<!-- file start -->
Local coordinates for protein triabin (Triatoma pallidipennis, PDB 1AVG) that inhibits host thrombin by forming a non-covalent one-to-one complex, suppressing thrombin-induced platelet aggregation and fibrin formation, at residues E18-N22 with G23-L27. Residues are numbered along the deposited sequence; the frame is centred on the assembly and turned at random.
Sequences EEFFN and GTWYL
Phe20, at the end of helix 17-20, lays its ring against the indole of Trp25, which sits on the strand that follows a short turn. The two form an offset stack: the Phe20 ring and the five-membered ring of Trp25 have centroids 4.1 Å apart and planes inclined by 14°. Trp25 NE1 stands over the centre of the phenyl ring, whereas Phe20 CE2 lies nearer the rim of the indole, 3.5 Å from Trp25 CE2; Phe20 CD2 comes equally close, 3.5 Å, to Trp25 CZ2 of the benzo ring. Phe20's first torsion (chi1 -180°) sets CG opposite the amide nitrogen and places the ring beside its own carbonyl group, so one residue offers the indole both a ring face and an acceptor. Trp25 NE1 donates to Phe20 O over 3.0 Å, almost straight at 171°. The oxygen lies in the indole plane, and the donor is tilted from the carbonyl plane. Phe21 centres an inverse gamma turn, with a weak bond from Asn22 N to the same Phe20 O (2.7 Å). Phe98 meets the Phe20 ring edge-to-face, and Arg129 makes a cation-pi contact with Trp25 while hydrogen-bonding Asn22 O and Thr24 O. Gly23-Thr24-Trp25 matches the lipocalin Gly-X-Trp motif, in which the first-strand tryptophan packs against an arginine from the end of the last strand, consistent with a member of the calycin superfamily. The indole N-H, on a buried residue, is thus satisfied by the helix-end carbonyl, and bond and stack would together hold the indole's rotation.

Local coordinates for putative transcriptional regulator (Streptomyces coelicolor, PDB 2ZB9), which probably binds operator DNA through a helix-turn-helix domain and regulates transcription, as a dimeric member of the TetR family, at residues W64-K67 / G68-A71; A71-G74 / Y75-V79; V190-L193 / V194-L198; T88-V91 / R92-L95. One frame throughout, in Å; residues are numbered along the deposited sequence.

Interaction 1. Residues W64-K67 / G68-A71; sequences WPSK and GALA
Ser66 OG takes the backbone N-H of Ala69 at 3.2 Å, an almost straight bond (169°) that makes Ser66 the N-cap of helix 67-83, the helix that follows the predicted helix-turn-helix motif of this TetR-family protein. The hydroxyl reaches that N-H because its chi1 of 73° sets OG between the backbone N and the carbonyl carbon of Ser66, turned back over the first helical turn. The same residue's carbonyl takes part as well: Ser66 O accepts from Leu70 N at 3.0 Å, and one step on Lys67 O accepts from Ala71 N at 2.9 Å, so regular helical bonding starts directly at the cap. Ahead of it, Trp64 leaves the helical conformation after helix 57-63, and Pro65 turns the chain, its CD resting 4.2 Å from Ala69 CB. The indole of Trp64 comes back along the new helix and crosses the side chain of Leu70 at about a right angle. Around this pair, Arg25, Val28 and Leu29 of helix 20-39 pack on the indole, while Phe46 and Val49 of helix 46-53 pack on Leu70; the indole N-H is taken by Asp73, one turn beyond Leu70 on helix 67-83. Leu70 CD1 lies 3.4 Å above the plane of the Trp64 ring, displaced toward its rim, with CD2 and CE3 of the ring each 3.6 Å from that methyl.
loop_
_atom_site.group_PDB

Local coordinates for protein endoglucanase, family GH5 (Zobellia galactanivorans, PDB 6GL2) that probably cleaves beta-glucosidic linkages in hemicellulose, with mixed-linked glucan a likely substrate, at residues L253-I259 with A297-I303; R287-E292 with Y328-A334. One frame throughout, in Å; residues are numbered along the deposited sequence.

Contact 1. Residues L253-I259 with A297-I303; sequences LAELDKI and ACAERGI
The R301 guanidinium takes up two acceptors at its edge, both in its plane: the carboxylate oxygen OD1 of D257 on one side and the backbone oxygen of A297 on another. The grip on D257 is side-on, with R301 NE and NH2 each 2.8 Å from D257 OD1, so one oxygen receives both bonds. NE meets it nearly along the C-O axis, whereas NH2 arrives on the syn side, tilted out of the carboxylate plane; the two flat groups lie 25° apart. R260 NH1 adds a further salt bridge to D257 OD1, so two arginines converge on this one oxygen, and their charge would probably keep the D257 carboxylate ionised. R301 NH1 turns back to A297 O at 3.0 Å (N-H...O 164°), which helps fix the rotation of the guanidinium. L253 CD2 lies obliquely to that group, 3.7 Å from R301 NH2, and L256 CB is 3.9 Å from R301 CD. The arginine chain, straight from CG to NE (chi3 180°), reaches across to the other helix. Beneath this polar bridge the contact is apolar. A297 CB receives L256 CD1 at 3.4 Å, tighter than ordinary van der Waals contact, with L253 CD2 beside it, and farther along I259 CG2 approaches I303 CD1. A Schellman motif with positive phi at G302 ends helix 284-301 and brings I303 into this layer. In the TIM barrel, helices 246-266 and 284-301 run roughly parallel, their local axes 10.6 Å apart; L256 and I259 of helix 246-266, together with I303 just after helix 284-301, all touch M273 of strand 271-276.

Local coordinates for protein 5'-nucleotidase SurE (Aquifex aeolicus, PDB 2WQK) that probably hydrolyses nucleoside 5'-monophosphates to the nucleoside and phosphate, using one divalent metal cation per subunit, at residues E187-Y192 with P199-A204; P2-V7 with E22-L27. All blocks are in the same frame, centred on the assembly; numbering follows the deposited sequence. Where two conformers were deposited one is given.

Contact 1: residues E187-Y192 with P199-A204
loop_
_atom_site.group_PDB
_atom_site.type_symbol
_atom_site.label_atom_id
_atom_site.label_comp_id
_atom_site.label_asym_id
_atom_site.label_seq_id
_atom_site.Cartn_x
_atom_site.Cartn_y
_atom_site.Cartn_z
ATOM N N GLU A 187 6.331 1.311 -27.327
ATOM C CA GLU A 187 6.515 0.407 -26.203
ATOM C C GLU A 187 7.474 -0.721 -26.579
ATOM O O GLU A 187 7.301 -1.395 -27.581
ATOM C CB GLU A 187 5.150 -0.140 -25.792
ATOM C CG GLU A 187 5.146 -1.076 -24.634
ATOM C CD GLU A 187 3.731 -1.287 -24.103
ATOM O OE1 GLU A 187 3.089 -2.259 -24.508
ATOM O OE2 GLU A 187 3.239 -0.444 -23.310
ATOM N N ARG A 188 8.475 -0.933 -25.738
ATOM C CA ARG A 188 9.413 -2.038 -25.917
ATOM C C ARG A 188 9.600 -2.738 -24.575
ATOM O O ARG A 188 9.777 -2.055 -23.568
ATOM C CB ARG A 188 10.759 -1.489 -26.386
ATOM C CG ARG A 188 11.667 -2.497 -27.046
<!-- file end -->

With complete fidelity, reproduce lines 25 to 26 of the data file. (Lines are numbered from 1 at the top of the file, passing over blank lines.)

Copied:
ATOM C CA GLU A 187 6.515 0.407 -26.203
ATOM C C GLU A 187 7.474 -0.721 -26.579